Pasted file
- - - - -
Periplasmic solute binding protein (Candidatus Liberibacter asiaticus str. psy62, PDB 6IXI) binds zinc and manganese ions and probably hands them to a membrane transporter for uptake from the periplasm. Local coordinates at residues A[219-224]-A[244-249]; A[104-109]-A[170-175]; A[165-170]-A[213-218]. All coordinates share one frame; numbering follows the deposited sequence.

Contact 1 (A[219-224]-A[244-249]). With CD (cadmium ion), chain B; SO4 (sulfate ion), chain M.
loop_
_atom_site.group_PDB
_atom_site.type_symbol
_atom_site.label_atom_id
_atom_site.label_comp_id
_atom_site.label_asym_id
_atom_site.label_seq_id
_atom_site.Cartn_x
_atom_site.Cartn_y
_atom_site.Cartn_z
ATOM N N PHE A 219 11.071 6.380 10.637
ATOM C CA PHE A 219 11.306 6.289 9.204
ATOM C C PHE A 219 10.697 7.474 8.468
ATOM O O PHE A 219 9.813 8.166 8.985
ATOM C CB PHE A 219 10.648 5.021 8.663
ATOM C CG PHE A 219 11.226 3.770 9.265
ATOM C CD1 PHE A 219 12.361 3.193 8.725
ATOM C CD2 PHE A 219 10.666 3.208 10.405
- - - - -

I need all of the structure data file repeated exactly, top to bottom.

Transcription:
Periplasmic solute binding protein (Candidatus Liberibacter asiaticus str. psy62, PDB 6IXI) binds zinc and manganese ions and probably hands them to a membrane transporter for uptake from the periplasm. Local coordinates at residues A[219-224]-A[244-249]; A[104-109]-A[170-175]; A[165-170]-A[213-218]. All coordinates share one frame; numbering follows the deposited sequence.

Contact 1 (A[219-224]-A[244-249]). With CD (cadmium ion), chain B; SO4 (sulfate ion), chain M.
loop_
_atom_site.group_PDB
_atom_site.type_symbol
_atom_site.label_atom_id
_atom_site.label_comp_id
_atom_site.label_asym_id
_atom_site.label_seq_id
_atom_site.Cartn_x
_atom_site.Cartn_y
_atom_site.Cartn_z
ATOM N N PHE A 219 11.071 6.380 10.637
ATOM C CA PHE A 219 11.306 6.289 9.204
ATOM C C PHE A 219 10.697 7.474 8.468
ATOM O O PHE A 219 9.813 8.166 8.985
ATOM C CB PHE A 219 10.648 5.021 8.663
ATOM C CG PHE A 219 11.226 3.770 9.265
ATOM C CD1 PHE A 219 12.361 3.193 8.725
ATOM C CD2 PHE A 219 10.666 3.208 10.405